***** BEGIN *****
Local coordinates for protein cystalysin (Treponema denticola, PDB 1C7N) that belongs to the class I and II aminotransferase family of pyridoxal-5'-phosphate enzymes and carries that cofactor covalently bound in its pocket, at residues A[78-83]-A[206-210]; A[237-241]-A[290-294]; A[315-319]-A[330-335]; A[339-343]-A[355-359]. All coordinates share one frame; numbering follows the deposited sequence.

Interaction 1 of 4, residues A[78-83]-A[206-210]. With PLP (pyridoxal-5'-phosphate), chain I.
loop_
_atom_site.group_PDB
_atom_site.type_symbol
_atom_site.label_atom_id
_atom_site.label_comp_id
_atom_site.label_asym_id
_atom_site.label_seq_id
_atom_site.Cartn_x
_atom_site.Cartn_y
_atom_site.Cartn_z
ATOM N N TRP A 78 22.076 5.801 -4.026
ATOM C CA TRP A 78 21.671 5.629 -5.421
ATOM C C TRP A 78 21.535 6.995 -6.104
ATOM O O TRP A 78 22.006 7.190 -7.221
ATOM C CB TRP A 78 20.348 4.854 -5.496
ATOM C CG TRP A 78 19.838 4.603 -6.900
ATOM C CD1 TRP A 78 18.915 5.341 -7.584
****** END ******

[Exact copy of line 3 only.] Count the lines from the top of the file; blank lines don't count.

loop_